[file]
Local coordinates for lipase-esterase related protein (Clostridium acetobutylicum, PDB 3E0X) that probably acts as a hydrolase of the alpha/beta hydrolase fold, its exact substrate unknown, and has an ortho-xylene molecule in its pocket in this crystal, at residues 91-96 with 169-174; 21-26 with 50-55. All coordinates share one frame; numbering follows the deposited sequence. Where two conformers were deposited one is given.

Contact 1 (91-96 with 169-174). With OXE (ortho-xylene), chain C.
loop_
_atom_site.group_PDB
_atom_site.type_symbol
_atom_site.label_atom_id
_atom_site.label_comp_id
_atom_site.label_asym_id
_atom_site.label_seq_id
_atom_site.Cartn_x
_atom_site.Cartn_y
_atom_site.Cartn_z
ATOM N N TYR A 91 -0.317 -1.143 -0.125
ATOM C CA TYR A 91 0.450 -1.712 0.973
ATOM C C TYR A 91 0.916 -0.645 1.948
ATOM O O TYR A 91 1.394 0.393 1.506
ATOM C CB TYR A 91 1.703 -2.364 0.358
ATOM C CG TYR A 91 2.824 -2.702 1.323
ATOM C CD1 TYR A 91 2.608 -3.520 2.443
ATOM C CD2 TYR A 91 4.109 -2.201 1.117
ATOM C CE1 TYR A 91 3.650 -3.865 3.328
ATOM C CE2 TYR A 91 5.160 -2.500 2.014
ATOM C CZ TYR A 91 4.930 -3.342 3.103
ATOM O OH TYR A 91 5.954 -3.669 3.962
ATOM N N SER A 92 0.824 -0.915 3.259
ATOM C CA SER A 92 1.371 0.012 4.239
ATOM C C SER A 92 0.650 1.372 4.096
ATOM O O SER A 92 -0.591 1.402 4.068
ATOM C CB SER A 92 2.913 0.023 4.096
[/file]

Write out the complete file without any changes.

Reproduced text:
Local coordinates for lipase-esterase related protein (Clostridium acetobutylicum, PDB 3E0X) that probably acts as a hydrolase of the alpha/beta hydrolase fold, its exact substrate unknown, and has an ortho-xylene molecule in its pocket in this crystal, at residues 91-96 with 169-174; 21-26 with 50-55. All coordinates share one frame; numbering follows the deposited sequence. Where two conformers were deposited one is given.

Contact 1 (91-96 with 169-174). With OXE (ortho-xylene), chain C.
loop_
_atom_site.group_PDB
_atom_site.type_symbol
_atom_site.label_atom_id
_atom_site.label_comp_id
_atom_site.label_asym_id
_atom_site.label_seq_id
_atom_site.Cartn_x
_atom_site.Cartn_y
_atom_site.Cartn_z
ATOM N N TYR A 91 -0.317 -1.143 -0.125
ATOM C CA TYR A 91 0.450 -1.712 0.973
ATOM C C TYR A 91 0.916 -0.645 1.948
ATOM O O TYR A 91 1.394 0.393 1.506
ATOM C CB TYR A 91 1.703 -2.364 0.358
ATOM C CG TYR A 91 2.824 -2.702 1.323
ATOM C CD1 TYR A 91 2.608 -3.520 2.443
ATOM C CD2 TYR A 91 4.109 -2.201 1.117
ATOM C CE1 TYR A 91 3.650 -3.865 3.328
ATOM C CE2 TYR A 91 5.160 -2.500 2.014
ATOM C CZ TYR A 91 4.930 -3.342 3.103
ATOM O OH TYR A 91 5.954 -3.669 3.962
ATOM N N SER A 92 0.824 -0.915 3.259
ATOM C CA SER A 92 1.371 0.012 4.239
ATOM C C SER A 92 0.650 1.372 4.096
ATOM O O SER A 92 -0.591 1.402 4.068
ATOM C CB SER A 92 2.913 0.023 4.096